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Southampton featured in writer’s first book

COURTLAND

Six years in the writing, “Refiner’s Fire” has just been published by Joan Cullins Fountain. Perhaps appropriately, the story is rooted in Western Tidewater, which has been the home for members of her own family.

Fountain said during a recent phone interview that the story’s central character is Johnny McLane, who comes from Southampton County. While a student at the famed Virginia Military Institute, he gets caught up with other cadets in the Battle of New Market, which took place on May 15, 1864. After the war, McLane returns home and then goes west with his mother who dies along the way. He ends up at an early settlement called Sideling in Wyoming. Another character important to McLane’s life is Cassie Wilkerson.

“It’s kind of a reflective building of a society out west,” said Fountain, who lives in Maryland. “It’s about freedom, escape and settling a new place … Circumstances may change, but people’s hearts are the same.”

Joan Cullins Fountain will sign copies of her first book, “Refiner’s Fire” this Saturday from 11 a.m. to 3 p.m. at The Peanut Patch in Courtland.

The book, written with help from her husband, Walter Fountain, is the first of three in a series called “No Shadow of Turning.” The second part, “Freedom’s Song,” will be printed this fall.

Fountain said she started thinking about her own family while she’s been working with teen boys and girls through Christian Service Brigade. Walter, she adds, helps to mentor the young men.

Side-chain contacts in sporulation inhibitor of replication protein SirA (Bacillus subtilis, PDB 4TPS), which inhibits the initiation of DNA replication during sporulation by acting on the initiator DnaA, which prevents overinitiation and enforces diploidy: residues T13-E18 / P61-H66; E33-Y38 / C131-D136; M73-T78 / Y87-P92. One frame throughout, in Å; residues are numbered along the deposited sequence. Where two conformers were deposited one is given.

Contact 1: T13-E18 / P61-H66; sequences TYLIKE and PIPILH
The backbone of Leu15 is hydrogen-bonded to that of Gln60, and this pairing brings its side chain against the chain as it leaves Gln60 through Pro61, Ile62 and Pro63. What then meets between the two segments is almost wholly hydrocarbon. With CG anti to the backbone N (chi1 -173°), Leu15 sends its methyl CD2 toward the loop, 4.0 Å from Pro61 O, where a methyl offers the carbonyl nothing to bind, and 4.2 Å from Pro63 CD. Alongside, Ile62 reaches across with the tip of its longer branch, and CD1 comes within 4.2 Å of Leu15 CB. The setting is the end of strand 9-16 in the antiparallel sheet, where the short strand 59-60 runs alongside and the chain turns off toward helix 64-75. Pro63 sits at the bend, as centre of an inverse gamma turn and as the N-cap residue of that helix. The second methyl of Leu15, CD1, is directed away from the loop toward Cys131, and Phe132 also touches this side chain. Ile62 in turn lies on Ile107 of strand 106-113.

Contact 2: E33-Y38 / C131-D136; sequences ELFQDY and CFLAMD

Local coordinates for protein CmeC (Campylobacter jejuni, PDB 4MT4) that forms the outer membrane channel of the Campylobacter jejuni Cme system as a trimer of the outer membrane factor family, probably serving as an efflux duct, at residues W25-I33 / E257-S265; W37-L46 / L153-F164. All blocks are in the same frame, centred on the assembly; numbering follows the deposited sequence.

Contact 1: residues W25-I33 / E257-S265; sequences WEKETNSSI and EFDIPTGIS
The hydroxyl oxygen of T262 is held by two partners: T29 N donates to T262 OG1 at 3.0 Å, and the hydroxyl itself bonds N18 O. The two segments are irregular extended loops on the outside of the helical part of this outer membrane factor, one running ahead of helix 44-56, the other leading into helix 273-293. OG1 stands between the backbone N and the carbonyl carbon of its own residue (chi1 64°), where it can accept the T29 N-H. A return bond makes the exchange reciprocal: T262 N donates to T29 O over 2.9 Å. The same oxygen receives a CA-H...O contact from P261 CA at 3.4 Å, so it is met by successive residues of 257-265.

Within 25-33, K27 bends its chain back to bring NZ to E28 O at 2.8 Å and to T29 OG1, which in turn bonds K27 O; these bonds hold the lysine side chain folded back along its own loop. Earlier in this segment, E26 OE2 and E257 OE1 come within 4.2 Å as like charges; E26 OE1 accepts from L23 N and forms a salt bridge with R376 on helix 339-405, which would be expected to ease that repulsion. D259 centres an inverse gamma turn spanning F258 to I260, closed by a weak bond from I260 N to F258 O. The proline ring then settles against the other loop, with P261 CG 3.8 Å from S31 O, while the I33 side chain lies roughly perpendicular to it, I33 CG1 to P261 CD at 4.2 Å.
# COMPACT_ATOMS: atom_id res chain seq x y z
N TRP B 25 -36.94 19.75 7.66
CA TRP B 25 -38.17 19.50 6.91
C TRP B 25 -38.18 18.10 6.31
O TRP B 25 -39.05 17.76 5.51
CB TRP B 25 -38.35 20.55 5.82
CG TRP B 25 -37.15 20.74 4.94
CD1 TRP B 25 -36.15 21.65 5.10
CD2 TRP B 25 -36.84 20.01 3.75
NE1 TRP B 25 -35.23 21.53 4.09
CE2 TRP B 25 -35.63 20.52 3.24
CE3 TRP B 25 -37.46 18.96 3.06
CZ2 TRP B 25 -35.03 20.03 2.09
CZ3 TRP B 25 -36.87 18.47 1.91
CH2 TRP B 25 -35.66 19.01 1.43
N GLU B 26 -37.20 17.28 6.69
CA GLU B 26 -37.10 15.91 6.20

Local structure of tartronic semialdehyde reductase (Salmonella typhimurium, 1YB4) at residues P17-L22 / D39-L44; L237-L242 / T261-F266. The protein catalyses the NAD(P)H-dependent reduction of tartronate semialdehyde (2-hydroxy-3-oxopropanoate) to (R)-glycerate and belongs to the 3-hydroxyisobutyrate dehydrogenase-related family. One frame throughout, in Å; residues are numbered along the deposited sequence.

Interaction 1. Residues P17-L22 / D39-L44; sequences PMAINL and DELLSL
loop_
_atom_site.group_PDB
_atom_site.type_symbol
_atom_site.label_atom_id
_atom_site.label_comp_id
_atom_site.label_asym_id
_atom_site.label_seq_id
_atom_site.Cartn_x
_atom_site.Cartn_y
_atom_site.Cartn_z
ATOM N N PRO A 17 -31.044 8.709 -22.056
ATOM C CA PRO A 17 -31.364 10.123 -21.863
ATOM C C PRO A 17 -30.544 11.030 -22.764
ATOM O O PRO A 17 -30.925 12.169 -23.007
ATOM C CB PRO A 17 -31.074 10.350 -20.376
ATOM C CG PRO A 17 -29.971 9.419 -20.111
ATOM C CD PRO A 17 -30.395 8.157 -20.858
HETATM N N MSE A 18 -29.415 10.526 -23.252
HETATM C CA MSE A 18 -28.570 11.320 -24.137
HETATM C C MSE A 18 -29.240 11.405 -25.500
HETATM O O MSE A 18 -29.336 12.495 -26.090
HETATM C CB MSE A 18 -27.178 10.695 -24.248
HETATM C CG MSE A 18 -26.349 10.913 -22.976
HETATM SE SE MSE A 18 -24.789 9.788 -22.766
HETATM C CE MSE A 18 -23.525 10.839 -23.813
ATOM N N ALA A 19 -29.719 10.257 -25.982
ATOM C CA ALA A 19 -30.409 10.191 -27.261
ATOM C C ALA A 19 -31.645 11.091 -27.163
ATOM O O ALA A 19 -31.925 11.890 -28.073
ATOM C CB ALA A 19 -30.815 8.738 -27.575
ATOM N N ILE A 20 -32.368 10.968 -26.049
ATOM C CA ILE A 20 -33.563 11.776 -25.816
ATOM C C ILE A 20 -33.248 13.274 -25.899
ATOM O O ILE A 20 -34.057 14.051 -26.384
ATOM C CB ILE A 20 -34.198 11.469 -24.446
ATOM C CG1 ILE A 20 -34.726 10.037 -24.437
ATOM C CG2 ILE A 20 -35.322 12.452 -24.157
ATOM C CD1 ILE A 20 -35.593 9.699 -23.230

She added, “The story of Johnny McLane is also based on my mother’s great-grandfather’s family. He was Joseph Edward McLane and was a founding father of the Mt. Carmel Church in Walters.”

As mentioned, Fountain traces her own roots to Western Tidewater. Her father, the late Alvin Clarence Cullins, was born in Norfolk. His family was from from Eure, North Carolina. In Washington, D.C., Cullins met the woman who would become his wife, the late Rebecca Edwards Cullins of Franklin. Her own mother, Mary McLane, was from Courtland, and her father was Emmett Lee Edwards, grandson of a miller/farmer named Elijah Everett Whitley. He in turn was from Winborne’s Mill Pond, which Fountain said is near the area known as Sunbeam.

A feature of the series that she wants to point out is that a Biblical-based worldview is prominent. There are Scriptural references throughout, with occasional quotes from the Bible.

Fountain will sell and sign copies of her story in the Peanut Patch, 27478 Southampton Parkway, Courtland, from 11 a.m. to 3 p.m. this Saturday.